For the fourth year in a row, abundant supplies and slow economic growth drove prices for major food commodities down for the fourth consecutive year ending 2015 19.1 percent below the previous year. The UN’s Food and Agriculture Organization (FAO) Food Price Index averaged 164.1 points over 2015 and ended the year even lower, at 154.1 points in December.
The downward trend is good news for food and beverage manufacturers around the globe as falling prices for meat, dairy and cereals more than offset gains by sugar and vegetable oils.
“Abundant supplies in the face of a timid world demand and an appreciating dollar are the main reason for the general weakness that dominated food prices in 2015," said FAO senior economist Abdolreza Abbassian.
The Cereal Price Index averaged 151.6 points in December, down almost 2 points (1.3 percent) from November. Expectation of larger supplies entering world markets following the removal of export taxes in Argentina weighed on wheat quotations. Maize prices also fell in December amid intensifying export competition and sluggish international demand. Rice quotations were more stable, as a revival of purchases sustained the prices of the lower quality Indica and of aromatic rice. Compared to 2014, the cereal price index fell 15.4 percent, in 2015.
The Vegetable Oil Price Index averaged 141.1 points in December, up 2.9 points (2.1 percent) from November. The increase was driven by soybean oil whose prices leaped to 6-months highs, reflecting persisting uncertainties regarding Brazil’s soybean crop amid prospects of firming soy oil demand worldwide. International palm oil prices remained stable, as concerns about possible production declines in Southeast Asia were counterbalanced by weak global import demand. For 2015 as a whole, the vegetable oil index averaged 147 points, down 19 percent from 2014 and representing a 9-year low.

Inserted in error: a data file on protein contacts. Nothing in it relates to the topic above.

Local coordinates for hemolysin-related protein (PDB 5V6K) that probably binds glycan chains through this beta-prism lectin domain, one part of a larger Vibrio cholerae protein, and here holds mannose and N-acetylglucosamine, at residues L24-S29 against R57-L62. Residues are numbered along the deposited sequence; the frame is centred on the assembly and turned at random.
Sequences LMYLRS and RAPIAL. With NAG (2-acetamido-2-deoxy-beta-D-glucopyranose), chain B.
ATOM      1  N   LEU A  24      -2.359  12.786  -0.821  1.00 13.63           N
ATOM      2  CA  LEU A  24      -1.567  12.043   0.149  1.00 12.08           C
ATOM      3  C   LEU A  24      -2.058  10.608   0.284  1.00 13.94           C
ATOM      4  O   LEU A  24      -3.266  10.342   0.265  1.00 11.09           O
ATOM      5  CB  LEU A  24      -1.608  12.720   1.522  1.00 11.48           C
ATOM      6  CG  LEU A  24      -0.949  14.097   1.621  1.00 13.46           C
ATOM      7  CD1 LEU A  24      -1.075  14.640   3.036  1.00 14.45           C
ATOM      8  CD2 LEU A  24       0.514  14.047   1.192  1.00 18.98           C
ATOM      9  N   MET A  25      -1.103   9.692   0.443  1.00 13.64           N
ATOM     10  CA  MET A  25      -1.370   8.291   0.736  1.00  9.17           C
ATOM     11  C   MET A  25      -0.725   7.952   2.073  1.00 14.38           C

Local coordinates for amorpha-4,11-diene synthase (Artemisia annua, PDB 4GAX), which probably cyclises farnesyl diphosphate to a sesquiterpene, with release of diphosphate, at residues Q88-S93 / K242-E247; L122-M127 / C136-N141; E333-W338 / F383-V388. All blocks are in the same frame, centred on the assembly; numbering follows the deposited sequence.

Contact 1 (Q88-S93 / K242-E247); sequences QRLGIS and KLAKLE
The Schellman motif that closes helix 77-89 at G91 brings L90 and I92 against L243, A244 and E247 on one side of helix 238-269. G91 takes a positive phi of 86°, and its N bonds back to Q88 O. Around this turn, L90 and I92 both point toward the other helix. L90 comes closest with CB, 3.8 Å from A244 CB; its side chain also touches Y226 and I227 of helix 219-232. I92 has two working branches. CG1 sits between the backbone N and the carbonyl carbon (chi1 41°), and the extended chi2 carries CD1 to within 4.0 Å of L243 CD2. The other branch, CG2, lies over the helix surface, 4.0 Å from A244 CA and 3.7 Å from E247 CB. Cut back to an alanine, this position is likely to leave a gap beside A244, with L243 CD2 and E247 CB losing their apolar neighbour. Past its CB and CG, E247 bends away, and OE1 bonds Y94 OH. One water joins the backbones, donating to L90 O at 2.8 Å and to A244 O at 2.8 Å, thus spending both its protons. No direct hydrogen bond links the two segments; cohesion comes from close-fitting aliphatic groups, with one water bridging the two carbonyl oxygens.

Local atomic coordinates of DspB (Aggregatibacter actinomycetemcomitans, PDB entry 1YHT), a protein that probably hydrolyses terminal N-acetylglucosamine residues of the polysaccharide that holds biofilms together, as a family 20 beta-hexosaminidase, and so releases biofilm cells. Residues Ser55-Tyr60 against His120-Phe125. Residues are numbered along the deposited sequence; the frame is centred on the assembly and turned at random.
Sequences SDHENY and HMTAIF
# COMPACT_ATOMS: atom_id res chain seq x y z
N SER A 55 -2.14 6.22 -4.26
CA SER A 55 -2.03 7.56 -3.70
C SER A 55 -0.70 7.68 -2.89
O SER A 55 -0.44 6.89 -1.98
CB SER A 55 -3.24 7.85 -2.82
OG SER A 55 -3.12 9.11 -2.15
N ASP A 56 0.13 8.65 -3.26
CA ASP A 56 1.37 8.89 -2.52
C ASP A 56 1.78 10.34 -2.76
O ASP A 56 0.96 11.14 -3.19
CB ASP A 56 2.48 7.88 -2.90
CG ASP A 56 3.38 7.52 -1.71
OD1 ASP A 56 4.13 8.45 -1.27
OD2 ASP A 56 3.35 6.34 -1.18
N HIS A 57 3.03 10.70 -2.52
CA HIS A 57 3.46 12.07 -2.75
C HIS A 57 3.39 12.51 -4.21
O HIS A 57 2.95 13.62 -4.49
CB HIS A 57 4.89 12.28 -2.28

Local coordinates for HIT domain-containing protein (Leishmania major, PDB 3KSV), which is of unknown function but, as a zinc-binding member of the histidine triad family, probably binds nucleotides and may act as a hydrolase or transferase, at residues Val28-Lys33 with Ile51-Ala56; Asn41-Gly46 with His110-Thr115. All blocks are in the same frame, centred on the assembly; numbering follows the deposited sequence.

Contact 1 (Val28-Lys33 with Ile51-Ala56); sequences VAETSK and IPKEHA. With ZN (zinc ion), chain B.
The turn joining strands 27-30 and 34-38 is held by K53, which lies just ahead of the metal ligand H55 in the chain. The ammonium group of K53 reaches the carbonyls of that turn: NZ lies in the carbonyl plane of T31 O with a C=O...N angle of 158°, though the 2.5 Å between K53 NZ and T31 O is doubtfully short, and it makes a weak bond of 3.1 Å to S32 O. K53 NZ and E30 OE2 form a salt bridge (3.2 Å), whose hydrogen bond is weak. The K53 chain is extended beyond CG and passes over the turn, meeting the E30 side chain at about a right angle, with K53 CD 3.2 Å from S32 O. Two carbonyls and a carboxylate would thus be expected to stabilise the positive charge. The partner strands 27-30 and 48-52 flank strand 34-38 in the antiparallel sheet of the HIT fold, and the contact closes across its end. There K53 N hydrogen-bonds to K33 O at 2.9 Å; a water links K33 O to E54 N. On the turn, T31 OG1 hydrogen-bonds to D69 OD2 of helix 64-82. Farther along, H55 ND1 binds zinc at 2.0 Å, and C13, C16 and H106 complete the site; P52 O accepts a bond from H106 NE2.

The Dairy Price Index averaged 149.5 points in December, down 1.6 points (1 percent) from November. The decline stemmed from a fall in prices for milk powders, as those for butter rose and those for cheese were unchanged. Weak demand for WMP has led manufactures to focus on producing other dairy commodities. Butter was the product most in demand, particularly in the Middle East, North America and North Africa, which boosted its price more than 3 percent in December. In the European Union, the possibility of sales of SMP to intervention stocks at a guaranteed price also increased the attractiveness of butter/SMP production over that of WMP. The dairy index averaged 160.3 points in 2015, down 28.5 percent compared to 2014, marking its lowest annual average since 2009.
The Sugar Price Index averaged 207.8 points in December, up 1.3 points (0.6 percent) from November. International sugar prices continued to be influenced by concerns over harvesting delays in the South-Central producing regions in Brazil, caused by excessive precipitation. Prospects of reduced sugar harvests in other main producing countries, in particular India, Thailand and South Africa, also provided support. Overall, the sugar price index in 2015 averaged 21 percent lower than in 2014.
The Meat Price Index averaged 152.1 points in December, down 3.5 points (2.2 percent) from its November revised value. Quotations fell for the four categories of meat, with ovine, bovine and pig meat most affected. Reduced import demand in the United States for bovine meat intensified competition in other markets. For pig meat, a surge in output in the European Union caused both domestic and export prices to fall. Overall, the meat price index in 2015 was 15.1 percent compared to 2014, and its lowest annual average since 2010.